Tested Podcast

  

Tested is a hard look at how North Carolina and its neighbors face the day's challenges. Hosted by journalists Dave DeWitt and Leoneda Inge. Produced at North Carolina Public Radio, WUNC.

Available now on Apple Podcasts, StitcherGoogle PodcastsNPR One, Spotify, and the WUNC App.

The Centers for Disease Control and Prevention is urging Americans not to travel this Thanksgiving as cases of COVID-19 continue to rise nationwide. That means many of us are rethinking a holiday that is grounded in sharing platters of food with family and friends.

Host Leoneda Inge talks with chef Stephanie Tyson, co-owner of Sweet Potatoes restaurant in Winston-Salem, about making the most of a different holiday season while staying safe and healthy. Leoneda also talks with members of Tall Grass Food Box, a food service helping Black farmers across the state; and we hear about the efforts of Urban Ministries of Durham to balance safety with community care for people experiencing homelessness.

For chef Stephanie Tyson’s sweet potato cornbread recipe, check out Leoneda’s feature on Tyson’s restaurant from 2014.


Any other year, Americans would be gearing up for the big Thanksgiving travel weekend; traffic jams and long lines at the airport would just be a reality of life. But TSA is quiet at Raleigh Durham International Airport, where the pandemic has cut air travel by two-thirds. Tested host Leoneda Inge talks with passengers and an RDU spokesperson about the changed travel landscape.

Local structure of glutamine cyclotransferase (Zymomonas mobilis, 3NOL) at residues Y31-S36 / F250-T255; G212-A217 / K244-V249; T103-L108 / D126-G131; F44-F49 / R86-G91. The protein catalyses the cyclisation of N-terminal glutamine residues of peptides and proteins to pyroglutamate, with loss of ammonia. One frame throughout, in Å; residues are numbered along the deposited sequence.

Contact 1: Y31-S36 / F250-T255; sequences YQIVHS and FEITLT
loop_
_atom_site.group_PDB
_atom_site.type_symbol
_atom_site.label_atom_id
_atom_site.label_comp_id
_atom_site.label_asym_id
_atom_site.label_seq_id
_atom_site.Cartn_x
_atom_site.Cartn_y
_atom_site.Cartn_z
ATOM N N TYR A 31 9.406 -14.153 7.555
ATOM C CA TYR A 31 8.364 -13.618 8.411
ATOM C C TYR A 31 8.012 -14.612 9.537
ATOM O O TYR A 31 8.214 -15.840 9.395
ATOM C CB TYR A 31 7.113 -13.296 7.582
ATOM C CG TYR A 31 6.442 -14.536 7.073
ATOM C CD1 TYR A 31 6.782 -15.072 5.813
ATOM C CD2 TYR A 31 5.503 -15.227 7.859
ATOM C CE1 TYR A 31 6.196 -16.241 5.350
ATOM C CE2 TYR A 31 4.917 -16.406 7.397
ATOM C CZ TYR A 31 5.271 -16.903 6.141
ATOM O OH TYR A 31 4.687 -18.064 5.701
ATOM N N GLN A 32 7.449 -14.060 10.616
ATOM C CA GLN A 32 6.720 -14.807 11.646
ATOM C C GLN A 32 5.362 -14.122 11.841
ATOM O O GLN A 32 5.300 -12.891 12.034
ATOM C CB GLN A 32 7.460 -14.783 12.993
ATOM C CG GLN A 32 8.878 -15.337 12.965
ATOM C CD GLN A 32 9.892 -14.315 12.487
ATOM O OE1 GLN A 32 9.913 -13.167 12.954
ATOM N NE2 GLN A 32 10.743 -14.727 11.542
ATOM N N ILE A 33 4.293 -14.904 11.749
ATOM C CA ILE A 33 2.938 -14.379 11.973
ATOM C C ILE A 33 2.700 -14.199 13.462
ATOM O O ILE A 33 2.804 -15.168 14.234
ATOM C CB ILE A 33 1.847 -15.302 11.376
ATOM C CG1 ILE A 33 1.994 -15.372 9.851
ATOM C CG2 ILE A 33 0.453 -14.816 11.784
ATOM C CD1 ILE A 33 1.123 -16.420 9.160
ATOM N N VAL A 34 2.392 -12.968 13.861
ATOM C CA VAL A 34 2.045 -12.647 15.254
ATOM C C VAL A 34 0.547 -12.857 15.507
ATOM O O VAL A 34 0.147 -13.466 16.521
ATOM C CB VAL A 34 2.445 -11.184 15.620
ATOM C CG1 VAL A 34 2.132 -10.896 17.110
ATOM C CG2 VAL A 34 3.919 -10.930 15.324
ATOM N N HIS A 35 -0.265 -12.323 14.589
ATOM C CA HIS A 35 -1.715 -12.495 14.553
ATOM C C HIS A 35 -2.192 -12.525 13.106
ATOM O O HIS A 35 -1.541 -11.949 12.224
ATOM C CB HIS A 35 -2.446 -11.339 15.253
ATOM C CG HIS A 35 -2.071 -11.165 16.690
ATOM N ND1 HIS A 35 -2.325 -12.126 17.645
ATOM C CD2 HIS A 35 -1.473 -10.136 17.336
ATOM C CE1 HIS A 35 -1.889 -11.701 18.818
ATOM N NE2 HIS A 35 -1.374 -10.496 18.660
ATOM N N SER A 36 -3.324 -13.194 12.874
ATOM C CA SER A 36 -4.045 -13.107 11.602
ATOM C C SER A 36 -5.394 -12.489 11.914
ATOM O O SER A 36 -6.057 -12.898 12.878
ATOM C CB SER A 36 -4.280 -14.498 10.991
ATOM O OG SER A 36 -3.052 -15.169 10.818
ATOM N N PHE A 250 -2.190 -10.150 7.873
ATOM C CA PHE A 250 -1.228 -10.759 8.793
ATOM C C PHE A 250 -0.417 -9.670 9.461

Winter

Nov 17, 2020

The pandemic promises to claim many more lives as we head into winter. But, in one of our nation's most dismal times, we have elected a president who is poised to make science a factor in decision-making about this public health crisis. 

In this episode of Tested, host Dave DeWitt discusses the impact of that with Holden Thorp, editor-in-chief of the Science family of journals.

North Carolina is seeing record-breaking numbers of COVID-19 cases and related hospitalizations, and Black and Latinx people continue to make up a disproportionate share of them. Without a vaccine, public health experts say testing is a key tool for keeping COVID at bay, and strengthening access to testing in underserved communities remains a necessity. It's a compelling enough argument to convince host Leoneda Inge to get tested herself.

Leoneda talks with Deepak Kumar, director of NCCU’s Biomedical/Biotechnology Research Institute, about improving health services for communities of color. And she speaks with Dr. Cardra Burns and Ben Money from the NC Department of Health and Human Services about the state’s recent testing efforts.
 


Robeson County has been frequently inundated by hurricanes and flooding. When COVID-19 hit that community, it hit it hard. As its residents navigated recent crises, they were also squarely situated on the presidential campaign trail this election season. President Donald Trump and Presidential-elect Joe Biden singled out the uniquely diverse rural county for political canvassing.

Host Dave DeWitt talks with WUNC's digital producer Laura Pellicer and data reporter Jason deBruyn about the pandemic, storm recovery, and why Robeson County increased its support for Trump this election.

We also highlight the significance of an annual Lumbee tradition, and how the tribe is adjusting amidst the pandemic.


You're not imagining it. Almost everyone is incredibly stressed out right now.